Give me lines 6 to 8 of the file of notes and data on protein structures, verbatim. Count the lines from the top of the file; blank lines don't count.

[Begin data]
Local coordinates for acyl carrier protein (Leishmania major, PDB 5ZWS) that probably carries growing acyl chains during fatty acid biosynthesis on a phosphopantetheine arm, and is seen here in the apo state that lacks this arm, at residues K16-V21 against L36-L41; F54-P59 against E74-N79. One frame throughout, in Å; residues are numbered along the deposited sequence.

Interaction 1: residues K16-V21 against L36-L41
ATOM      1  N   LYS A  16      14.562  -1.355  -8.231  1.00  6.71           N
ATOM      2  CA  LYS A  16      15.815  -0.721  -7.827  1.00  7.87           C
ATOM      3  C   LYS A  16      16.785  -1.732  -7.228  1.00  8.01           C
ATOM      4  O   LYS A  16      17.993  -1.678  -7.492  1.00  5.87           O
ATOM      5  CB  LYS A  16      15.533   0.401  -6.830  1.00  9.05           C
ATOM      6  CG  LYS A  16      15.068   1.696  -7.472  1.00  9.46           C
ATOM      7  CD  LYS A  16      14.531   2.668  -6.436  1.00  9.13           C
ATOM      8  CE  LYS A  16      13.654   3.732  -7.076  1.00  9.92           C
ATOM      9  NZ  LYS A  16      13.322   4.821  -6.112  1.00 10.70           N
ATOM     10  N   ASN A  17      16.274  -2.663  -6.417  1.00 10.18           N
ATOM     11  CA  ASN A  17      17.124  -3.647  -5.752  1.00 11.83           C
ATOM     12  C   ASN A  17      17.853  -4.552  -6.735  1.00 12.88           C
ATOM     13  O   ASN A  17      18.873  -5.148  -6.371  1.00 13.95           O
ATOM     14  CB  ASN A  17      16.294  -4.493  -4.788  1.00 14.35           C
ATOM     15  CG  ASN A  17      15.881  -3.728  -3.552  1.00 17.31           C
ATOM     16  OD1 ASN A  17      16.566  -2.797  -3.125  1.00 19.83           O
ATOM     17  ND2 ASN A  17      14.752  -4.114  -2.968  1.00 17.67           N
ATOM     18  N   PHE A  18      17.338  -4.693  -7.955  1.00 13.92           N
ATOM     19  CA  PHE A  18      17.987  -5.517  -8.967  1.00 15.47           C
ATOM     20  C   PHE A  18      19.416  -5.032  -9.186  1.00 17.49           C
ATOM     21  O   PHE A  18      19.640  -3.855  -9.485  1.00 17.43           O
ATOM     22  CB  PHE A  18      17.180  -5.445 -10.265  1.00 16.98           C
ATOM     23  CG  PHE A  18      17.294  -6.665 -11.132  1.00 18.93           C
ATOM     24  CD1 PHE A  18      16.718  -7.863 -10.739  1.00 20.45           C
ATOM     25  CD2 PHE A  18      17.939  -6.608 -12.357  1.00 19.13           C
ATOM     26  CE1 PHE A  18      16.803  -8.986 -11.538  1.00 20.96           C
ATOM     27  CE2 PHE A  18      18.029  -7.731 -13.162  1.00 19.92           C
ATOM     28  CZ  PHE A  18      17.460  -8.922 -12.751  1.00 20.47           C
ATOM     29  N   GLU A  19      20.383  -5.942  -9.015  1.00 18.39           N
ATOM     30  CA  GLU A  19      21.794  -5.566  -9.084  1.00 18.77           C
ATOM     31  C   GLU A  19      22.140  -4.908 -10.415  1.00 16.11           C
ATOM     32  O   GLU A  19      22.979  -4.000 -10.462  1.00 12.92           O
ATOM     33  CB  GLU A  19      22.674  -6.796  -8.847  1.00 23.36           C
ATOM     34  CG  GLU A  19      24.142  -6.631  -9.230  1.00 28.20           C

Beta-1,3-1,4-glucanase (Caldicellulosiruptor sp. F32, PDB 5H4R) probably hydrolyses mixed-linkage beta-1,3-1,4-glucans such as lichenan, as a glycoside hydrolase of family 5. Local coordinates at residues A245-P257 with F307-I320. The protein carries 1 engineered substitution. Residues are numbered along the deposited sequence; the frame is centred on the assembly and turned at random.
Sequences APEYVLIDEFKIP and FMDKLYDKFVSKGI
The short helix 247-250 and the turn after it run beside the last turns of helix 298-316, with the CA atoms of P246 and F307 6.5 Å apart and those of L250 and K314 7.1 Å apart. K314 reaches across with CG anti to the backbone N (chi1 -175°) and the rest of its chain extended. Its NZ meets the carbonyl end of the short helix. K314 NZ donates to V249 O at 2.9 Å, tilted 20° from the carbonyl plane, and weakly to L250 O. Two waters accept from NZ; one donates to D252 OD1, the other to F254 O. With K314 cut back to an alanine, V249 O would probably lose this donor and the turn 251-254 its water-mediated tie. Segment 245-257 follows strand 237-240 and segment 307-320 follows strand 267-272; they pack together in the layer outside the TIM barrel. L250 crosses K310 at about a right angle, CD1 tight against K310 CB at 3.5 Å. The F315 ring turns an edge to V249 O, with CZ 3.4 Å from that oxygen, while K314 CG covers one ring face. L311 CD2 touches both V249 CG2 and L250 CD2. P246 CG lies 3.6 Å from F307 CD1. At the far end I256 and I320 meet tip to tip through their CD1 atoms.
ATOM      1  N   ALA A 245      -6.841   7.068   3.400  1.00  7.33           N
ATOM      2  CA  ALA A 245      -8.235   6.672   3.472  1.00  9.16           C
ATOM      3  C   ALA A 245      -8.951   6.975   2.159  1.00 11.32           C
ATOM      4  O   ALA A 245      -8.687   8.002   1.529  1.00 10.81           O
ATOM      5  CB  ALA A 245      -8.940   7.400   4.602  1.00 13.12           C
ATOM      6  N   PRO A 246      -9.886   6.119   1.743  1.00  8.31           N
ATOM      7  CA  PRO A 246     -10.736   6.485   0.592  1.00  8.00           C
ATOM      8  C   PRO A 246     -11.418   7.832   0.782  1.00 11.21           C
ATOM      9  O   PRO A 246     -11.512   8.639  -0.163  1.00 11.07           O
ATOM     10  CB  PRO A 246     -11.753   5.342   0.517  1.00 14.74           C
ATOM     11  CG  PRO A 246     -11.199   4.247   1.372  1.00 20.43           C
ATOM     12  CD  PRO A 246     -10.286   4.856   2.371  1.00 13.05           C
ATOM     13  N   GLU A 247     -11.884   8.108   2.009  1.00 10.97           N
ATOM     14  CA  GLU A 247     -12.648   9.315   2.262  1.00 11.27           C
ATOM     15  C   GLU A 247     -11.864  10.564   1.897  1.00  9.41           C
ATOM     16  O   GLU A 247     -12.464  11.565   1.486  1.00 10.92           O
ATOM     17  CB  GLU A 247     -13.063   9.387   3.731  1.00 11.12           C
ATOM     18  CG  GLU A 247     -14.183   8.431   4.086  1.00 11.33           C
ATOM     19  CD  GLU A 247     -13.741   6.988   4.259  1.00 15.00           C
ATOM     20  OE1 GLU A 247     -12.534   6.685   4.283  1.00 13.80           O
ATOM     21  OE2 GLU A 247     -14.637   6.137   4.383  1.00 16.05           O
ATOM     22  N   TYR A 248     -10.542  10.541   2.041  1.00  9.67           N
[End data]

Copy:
ATOM      4  O   LYS A  16      17.993  -1.678  -7.492  1.00  5.87           O
ATOM      5  CB  LYS A  16      15.533   0.401  -6.830  1.00  9.05           C
ATOM      6  CG  LYS A  16      15.068   1.696  -7.472  1.00  9.46           C